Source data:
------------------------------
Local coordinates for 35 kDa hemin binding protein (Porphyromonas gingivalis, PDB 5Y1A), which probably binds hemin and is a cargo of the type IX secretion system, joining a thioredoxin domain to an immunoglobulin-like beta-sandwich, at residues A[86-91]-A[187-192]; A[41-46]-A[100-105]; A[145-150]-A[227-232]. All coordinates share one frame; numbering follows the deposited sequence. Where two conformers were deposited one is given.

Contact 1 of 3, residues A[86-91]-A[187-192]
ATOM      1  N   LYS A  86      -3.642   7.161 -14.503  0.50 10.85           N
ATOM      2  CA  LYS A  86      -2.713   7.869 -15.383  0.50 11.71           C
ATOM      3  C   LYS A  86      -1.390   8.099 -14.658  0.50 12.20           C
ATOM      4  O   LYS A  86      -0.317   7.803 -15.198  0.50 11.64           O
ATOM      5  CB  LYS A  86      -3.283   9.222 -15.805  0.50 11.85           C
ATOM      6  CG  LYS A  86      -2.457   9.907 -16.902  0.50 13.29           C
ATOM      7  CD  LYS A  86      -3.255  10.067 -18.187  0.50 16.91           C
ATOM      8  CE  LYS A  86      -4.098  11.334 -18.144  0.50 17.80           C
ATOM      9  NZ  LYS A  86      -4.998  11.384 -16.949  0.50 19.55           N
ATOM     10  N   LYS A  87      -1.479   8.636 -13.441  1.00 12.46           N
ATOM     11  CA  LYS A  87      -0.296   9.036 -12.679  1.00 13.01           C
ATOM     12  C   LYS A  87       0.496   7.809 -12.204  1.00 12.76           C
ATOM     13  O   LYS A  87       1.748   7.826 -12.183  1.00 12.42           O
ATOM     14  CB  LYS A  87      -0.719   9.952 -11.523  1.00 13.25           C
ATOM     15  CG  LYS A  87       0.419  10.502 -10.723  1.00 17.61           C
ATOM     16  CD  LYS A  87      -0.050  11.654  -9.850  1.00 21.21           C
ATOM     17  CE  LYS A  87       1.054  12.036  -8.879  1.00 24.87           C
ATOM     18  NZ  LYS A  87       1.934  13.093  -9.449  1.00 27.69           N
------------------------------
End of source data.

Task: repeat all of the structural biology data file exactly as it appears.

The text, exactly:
Local coordinates for 35 kDa hemin binding protein (Porphyromonas gingivalis, PDB 5Y1A), which probably binds hemin and is a cargo of the type IX secretion system, joining a thioredoxin domain to an immunoglobulin-like beta-sandwich, at residues A[86-91]-A[187-192]; A[41-46]-A[100-105]; A[145-150]-A[227-232]. All coordinates share one frame; numbering follows the deposited sequence. Where two conformers were deposited one is given.

Contact 1 of 3, residues A[86-91]-A[187-192]
ATOM      1  N   LYS A  86      -3.642   7.161 -14.503  0.50 10.85           N
ATOM      2  CA  LYS A  86      -2.713   7.869 -15.383  0.50 11.71           C
ATOM      3  C   LYS A  86      -1.390   8.099 -14.658  0.50 12.20           C
ATOM      4  O   LYS A  86      -0.317   7.803 -15.198  0.50 11.64           O
ATOM      5  CB  LYS A  86      -3.283   9.222 -15.805  0.50 11.85           C
ATOM      6  CG  LYS A  86      -2.457   9.907 -16.902  0.50 13.29           C
ATOM      7  CD  LYS A  86      -3.255  10.067 -18.187  0.50 16.91           C
ATOM      8  CE  LYS A  86      -4.098  11.334 -18.144  0.50 17.80           C
ATOM      9  NZ  LYS A  86      -4.998  11.384 -16.949  0.50 19.55           N
ATOM     10  N   LYS A  87      -1.479   8.636 -13.441  1.00 12.46           N
ATOM     11  CA  LYS A  87      -0.296   9.036 -12.679  1.00 13.01           C
ATOM     12  C   LYS A  87       0.496   7.809 -12.204  1.00 12.76           C
ATOM     13  O   LYS A  87       1.748   7.826 -12.183  1.00 12.42           O
ATOM     14  CB  LYS A  87      -0.719   9.952 -11.523  1.00 13.25           C
ATOM     15  CG  LYS A  87       0.419  10.502 -10.723  1.00 17.61           C
ATOM     16  CD  LYS A  87      -0.050  11.654  -9.850  1.00 21.21           C
ATOM     17  CE  LYS A  87       1.054  12.036  -8.879  1.00 24.87           C
ATOM     18  NZ  LYS A  87       1.934  13.093  -9.449  1.00 27.69           N